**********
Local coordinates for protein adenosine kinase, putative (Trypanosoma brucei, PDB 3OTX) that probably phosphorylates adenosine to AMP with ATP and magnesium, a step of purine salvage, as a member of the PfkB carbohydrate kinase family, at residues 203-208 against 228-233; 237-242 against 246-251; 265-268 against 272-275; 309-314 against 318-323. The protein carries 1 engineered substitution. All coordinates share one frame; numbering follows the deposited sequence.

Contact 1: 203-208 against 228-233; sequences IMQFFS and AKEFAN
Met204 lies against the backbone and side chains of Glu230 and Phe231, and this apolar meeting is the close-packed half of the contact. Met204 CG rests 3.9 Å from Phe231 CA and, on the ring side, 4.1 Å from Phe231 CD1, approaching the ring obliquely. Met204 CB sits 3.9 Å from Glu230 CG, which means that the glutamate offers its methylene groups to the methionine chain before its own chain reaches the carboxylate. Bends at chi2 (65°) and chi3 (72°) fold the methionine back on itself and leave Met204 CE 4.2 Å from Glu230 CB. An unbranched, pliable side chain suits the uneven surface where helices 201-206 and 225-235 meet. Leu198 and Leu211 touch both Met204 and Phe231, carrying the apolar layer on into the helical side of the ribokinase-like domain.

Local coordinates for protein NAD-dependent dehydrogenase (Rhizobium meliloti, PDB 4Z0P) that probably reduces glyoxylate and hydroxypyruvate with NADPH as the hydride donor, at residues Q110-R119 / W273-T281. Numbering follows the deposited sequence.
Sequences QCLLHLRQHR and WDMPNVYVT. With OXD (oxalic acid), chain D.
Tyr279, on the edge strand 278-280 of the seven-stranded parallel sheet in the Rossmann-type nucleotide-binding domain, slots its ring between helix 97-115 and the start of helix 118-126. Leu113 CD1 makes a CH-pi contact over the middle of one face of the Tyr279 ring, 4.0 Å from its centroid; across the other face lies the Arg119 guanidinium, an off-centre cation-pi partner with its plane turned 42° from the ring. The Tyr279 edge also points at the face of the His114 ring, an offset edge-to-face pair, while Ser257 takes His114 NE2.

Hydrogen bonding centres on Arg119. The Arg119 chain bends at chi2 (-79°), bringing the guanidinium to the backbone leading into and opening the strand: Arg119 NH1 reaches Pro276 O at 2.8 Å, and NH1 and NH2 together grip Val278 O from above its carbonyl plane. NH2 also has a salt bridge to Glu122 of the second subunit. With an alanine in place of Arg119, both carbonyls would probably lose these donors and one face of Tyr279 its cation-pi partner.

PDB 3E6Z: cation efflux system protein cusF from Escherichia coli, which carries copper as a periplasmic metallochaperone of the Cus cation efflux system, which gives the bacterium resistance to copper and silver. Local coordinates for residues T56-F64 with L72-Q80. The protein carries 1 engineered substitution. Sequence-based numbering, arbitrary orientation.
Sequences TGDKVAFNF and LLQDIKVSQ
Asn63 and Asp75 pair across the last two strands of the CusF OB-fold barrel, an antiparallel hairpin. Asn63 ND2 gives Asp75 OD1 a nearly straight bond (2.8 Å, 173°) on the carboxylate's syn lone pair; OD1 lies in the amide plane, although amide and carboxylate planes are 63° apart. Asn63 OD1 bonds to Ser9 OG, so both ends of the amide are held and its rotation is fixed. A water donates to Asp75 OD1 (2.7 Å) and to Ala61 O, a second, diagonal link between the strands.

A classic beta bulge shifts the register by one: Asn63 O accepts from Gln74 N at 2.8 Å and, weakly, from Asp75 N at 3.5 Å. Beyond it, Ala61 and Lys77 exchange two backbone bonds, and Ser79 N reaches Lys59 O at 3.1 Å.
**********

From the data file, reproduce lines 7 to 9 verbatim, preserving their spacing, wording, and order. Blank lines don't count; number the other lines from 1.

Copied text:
Hydrogen bonding centres on Arg119. The Arg119 chain bends at chi2 (-79°), bringing the guanidinium to the backbone leading into and opening the strand: Arg119 NH1 reaches Pro276 O at 2.8 Å, and NH1 and NH2 together grip Val278 O from above its carbonyl plane. NH2 also has a salt bridge to Glu122 of the second subunit. With an alanine in place of Arg119, both carbonyls would probably lose these donors and one face of Tyr279 its cation-pi partner.

PDB 3E6Z: cation efflux system protein cusF from Escherichia coli, which carries copper as a periplasmic metallochaperone of the Cus cation efflux system, which gives the bacterium resistance to copper and silver. Local coordinates for residues T56-F64 with L72-Q80. The protein carries 1 engineered substitution. Sequence-based numbering, arbitrary orientation.
Sequences TGDKVAFNF and LLQDIKVSQ